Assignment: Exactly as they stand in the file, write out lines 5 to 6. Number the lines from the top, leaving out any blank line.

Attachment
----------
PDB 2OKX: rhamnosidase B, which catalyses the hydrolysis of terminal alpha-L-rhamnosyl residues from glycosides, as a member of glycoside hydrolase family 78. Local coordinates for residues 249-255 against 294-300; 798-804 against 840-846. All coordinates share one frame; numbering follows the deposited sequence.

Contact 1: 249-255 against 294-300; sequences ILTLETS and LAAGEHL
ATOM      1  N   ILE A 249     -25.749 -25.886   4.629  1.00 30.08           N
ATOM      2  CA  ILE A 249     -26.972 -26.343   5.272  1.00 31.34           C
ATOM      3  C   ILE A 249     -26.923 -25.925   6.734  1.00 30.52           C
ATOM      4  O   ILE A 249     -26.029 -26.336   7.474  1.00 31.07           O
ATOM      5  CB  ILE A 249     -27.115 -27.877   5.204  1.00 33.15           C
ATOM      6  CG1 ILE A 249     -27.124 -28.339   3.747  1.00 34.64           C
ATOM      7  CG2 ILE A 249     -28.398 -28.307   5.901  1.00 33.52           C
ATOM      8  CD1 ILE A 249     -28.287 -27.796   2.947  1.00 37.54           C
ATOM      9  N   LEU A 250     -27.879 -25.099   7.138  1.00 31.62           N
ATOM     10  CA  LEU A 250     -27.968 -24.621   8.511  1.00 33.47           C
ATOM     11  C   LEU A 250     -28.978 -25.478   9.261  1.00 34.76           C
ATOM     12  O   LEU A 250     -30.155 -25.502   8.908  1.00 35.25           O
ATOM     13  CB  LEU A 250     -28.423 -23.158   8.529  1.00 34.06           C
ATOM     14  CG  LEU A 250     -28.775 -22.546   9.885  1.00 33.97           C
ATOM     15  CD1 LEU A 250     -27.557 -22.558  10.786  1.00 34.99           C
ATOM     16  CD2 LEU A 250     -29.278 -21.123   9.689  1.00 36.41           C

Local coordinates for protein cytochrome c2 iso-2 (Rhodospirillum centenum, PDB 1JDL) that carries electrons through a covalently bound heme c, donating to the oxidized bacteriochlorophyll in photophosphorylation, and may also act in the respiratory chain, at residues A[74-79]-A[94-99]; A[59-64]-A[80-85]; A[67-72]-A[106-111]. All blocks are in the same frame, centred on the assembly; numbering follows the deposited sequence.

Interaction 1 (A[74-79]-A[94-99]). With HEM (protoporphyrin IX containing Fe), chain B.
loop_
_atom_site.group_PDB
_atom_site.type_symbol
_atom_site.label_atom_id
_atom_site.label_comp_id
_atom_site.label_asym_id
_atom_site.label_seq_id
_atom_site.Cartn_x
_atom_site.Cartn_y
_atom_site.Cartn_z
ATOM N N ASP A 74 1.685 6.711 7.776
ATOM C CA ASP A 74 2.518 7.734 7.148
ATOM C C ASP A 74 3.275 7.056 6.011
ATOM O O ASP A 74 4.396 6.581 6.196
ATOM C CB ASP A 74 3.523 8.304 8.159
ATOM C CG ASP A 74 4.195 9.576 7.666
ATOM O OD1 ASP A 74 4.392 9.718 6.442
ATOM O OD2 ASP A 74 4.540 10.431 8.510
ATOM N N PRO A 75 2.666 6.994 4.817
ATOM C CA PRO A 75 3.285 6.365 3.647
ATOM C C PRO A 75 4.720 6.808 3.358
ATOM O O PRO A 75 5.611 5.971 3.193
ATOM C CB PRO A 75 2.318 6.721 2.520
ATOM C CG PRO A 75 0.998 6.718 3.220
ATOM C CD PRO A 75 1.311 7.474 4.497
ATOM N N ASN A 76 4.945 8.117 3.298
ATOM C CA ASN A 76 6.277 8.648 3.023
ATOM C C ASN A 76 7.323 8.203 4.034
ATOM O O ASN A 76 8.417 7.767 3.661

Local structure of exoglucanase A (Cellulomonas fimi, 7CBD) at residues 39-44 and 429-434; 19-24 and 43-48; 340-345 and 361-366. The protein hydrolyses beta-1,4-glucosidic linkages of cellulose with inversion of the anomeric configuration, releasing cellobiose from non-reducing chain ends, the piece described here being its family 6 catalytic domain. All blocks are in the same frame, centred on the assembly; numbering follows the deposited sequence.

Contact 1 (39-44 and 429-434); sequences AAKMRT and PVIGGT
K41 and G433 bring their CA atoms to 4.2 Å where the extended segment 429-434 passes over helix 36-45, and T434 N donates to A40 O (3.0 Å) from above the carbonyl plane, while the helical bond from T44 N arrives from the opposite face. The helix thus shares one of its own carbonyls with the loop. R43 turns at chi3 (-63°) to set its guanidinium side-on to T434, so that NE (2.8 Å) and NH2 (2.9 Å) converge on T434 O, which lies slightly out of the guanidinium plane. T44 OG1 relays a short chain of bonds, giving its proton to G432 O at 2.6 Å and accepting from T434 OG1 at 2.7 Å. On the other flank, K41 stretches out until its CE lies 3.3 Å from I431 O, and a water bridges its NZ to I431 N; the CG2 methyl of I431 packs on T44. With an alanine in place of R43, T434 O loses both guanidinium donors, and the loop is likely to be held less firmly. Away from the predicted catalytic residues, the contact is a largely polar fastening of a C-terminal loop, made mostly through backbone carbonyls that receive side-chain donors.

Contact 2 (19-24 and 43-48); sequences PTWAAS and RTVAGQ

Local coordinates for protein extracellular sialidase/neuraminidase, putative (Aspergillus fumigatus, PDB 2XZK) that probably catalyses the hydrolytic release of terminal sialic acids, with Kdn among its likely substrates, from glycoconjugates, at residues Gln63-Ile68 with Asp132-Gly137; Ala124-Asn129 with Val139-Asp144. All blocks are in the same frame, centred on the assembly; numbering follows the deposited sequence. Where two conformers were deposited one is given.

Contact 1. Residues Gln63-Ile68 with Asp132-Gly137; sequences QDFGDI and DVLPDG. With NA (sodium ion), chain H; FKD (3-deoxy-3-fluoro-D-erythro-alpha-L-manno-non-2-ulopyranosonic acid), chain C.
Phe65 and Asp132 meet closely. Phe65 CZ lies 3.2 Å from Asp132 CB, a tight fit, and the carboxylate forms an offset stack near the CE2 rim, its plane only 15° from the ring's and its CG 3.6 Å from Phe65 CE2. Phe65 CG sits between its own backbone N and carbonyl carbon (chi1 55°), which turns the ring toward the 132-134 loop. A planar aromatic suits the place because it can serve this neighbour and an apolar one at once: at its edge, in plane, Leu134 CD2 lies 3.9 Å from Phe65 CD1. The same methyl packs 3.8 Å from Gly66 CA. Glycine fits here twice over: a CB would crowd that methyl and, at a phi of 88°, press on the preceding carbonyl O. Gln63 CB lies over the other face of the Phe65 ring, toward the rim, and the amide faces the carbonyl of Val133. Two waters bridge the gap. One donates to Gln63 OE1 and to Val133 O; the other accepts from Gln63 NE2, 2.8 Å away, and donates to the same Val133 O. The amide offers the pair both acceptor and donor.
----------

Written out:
ATOM      3  C   ILE A 249     -26.923 -25.925   6.734  1.00 30.52           C
ATOM      4  O   ILE A 249     -26.029 -26.336   7.474  1.00 31.07           O